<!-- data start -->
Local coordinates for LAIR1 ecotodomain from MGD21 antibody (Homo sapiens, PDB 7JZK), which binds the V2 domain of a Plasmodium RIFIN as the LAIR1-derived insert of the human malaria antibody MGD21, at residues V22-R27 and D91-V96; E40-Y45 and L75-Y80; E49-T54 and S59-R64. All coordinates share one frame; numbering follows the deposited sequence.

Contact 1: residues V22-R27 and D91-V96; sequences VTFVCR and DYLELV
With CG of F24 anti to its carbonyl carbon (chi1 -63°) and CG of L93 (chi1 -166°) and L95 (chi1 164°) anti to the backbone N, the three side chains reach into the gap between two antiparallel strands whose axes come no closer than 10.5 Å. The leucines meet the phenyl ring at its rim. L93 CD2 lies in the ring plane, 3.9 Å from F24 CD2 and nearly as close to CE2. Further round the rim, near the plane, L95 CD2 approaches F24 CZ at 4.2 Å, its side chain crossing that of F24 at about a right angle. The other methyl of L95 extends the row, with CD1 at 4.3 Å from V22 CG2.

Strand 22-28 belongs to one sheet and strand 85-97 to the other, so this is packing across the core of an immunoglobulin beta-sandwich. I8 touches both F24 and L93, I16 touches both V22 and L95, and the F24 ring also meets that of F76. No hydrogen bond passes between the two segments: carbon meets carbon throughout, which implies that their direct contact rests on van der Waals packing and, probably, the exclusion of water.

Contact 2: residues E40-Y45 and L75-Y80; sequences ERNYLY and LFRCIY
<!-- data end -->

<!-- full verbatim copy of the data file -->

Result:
Local coordinates for LAIR1 ecotodomain from MGD21 antibody (Homo sapiens, PDB 7JZK), which binds the V2 domain of a Plasmodium RIFIN as the LAIR1-derived insert of the human malaria antibody MGD21, at residues V22-R27 and D91-V96; E40-Y45 and L75-Y80; E49-T54 and S59-R64. All coordinates share one frame; numbering follows the deposited sequence.

Contact 1: residues V22-R27 and D91-V96; sequences VTFVCR and DYLELV
With CG of F24 anti to its carbonyl carbon (chi1 -63°) and CG of L93 (chi1 -166°) and L95 (chi1 164°) anti to the backbone N, the three side chains reach into the gap between two antiparallel strands whose axes come no closer than 10.5 Å. The leucines meet the phenyl ring at its rim. L93 CD2 lies in the ring plane, 3.9 Å from F24 CD2 and nearly as close to CE2. Further round the rim, near the plane, L95 CD2 approaches F24 CZ at 4.2 Å, its side chain crossing that of F24 at about a right angle. The other methyl of L95 extends the row, with CD1 at 4.3 Å from V22 CG2.

Strand 22-28 belongs to one sheet and strand 85-97 to the other, so this is packing across the core of an immunoglobulin beta-sandwich. I8 touches both F24 and L93, I16 touches both V22 and L95, and the F24 ring also meets that of F76. No hydrogen bond passes between the two segments: carbon meets carbon throughout, which implies that their direct contact rests on van der Waals packing and, probably, the exclusion of water.

Contact 2: residues E40-Y45 and L75-Y80; sequences ERNYLY and LFRCIY